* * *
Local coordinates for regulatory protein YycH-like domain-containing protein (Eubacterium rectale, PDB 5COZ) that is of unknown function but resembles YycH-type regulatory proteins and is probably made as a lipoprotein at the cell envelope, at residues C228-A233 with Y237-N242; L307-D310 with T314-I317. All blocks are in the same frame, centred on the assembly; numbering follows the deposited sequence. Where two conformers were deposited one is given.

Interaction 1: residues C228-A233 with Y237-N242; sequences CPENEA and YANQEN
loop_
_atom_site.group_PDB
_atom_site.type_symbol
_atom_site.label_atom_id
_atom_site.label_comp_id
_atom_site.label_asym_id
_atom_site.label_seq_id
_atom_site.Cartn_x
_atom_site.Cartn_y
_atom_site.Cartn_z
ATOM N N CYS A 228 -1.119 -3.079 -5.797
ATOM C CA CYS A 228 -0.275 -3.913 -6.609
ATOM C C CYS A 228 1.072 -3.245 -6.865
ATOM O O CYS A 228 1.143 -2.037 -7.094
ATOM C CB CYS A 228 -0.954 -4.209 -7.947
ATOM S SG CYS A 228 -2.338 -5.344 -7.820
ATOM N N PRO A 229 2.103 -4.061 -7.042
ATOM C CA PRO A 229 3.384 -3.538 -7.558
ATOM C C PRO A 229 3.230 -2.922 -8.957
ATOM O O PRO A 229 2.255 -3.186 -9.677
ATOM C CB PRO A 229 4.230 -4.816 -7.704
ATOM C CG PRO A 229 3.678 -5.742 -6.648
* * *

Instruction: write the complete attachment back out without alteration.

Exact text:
Local coordinates for regulatory protein YycH-like domain-containing protein (Eubacterium rectale, PDB 5COZ) that is of unknown function but resembles YycH-type regulatory proteins and is probably made as a lipoprotein at the cell envelope, at residues C228-A233 with Y237-N242; L307-D310 with T314-I317. All blocks are in the same frame, centred on the assembly; numbering follows the deposited sequence. Where two conformers were deposited one is given.

Interaction 1: residues C228-A233 with Y237-N242; sequences CPENEA and YANQEN
loop_
_atom_site.group_PDB
_atom_site.type_symbol
_atom_site.label_atom_id
_atom_site.label_comp_id
_atom_site.label_asym_id
_atom_site.label_seq_id
_atom_site.Cartn_x
_atom_site.Cartn_y
_atom_site.Cartn_z
ATOM N N CYS A 228 -1.119 -3.079 -5.797
ATOM C CA CYS A 228 -0.275 -3.913 -6.609
ATOM C C CYS A 228 1.072 -3.245 -6.865
ATOM O O CYS A 228 1.143 -2.037 -7.094
ATOM C CB CYS A 228 -0.954 -4.209 -7.947
ATOM S SG CYS A 228 -2.338 -5.344 -7.820
ATOM N N PRO A 229 2.103 -4.061 -7.042
ATOM C CA PRO A 229 3.384 -3.538 -7.558
ATOM C C PRO A 229 3.230 -2.922 -8.957
ATOM O O PRO A 229 2.255 -3.186 -9.677
ATOM C CB PRO A 229 4.230 -4.816 -7.704
ATOM C CG PRO A 229 3.678 -5.742 -6.648